The Loft


I have started sorting out the loft.

For 2 years I have been shoving things up there: baby things, highchairs, booster seats, babygros, small shoes, little clothes, baby books, baby toys…

Gradually it has formed a layer over the the existing piles of stuff like a layer of earth covering a silent city.

If you conducted an archaelogical dig in our loft, the crust would be the most recent collection of just-too-small boys clothes. Under it, smaller clothes, then newborn things, muslin cloths. And finally, you would unearth the perfectly preserved debris of the life we lived before we had children.

Evidence of a civilisation so different to the life we know now.

I have been avoiding the loft for a long time.

It sits literally and metaphorically above my head and is a heavy weight when I lie in bed at night.

I became scared to go up there, averting my eyes when we had to bring down the Christmas decorations, lest I should inadvertently see something that reminded me of a baby I might never have.

But today I broke through that fear.

Today I began.

I sorted, and rearranged, and tidied and reminisced and organised.

The baby things stay. I still have hope in my heart, and I can’t deny it, even if at the moment the body is weak and reluctant.

Those things are now in their own special part of the loft. Stacked and ready for use, should the need arise.

They are out of the way of everything else. Neatly to one side, so as not to cause distress and annoyance when I need something else that has been stored away.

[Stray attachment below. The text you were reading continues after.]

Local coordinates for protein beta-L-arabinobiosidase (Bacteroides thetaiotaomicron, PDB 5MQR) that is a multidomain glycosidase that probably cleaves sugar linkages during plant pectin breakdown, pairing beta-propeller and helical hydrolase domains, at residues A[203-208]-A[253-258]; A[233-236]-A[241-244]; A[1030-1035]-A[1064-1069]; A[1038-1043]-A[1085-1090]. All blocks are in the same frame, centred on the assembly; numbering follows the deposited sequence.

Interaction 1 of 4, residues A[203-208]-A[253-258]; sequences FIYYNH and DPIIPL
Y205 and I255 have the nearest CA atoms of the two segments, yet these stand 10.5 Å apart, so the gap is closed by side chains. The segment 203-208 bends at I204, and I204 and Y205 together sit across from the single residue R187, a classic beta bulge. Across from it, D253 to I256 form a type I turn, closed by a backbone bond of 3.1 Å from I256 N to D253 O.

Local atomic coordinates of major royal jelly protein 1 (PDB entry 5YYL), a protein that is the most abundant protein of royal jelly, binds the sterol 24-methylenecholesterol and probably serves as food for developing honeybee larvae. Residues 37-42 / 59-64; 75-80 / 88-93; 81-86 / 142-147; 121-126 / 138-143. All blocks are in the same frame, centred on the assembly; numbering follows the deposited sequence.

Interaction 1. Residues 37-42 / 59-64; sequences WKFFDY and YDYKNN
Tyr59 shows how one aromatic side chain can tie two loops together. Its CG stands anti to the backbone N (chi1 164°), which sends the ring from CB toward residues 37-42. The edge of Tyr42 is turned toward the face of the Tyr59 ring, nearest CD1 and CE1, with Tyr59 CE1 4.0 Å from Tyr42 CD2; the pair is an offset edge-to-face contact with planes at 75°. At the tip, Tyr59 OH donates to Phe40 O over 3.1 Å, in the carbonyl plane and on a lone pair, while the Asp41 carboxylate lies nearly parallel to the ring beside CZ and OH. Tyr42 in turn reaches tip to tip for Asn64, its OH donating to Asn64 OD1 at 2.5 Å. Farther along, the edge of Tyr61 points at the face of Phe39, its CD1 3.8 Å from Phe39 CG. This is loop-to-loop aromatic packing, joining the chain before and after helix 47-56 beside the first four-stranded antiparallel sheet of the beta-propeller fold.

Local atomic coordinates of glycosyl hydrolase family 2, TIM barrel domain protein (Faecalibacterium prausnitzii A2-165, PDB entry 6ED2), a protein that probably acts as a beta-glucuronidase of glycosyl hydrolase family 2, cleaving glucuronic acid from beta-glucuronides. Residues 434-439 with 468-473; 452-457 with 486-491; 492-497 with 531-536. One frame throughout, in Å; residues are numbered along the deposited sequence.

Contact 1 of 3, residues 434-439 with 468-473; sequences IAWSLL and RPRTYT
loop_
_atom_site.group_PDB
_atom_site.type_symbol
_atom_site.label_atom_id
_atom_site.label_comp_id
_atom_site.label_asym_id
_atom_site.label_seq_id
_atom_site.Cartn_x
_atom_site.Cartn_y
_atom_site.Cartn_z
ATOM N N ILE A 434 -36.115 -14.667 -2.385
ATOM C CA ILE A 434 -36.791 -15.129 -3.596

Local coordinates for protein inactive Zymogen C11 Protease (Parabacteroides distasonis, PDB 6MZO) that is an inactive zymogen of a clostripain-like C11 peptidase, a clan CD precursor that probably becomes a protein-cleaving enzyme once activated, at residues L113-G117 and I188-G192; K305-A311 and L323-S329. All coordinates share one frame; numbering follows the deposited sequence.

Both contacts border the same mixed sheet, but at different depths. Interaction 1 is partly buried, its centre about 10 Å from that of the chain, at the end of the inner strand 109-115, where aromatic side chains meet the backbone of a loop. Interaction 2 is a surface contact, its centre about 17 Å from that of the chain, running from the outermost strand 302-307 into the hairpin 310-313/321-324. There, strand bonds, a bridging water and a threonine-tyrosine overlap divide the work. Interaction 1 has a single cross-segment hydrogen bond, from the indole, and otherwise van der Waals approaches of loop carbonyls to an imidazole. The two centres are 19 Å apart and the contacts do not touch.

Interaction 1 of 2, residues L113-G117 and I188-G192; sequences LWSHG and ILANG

I thought I would cry, but I didn’t. I smiled. Those beautiful little clothes that both of my boys have worn, those cute little toys and soft baby things that they had in their cots. The days of the moses basket and endless, endless tiredness. Such a wonderful, wonderful collection of memories.

Those objects aren’t tainted by miscarriage and loss, because they were never used for anything other than the living, breathing, messy, noisy, amazing children that fill my home.

I was afraid of something that wasn’t even there. Something my own mind had created.

The loft is no longer a terrifying ordeal that needs to be dealt with.

The loft is where the physical memories of being a new mother are.

I feel so relieved.

I’ve started a car-boot box in the garage. I’ve thrown a couple of things out. I’ve brought down some books and reinstated them on my bookshelves. I’ve even found an antique sewing machine that I’m going to sell. There is still some work to do up there, but I have taken a big step forward today.

Minimalism and order is something I crave and it seems to vanish when I am going through a hard time emotionally.

My environment always, so accurately, reflects my own state of mind.

Funny how that happens.

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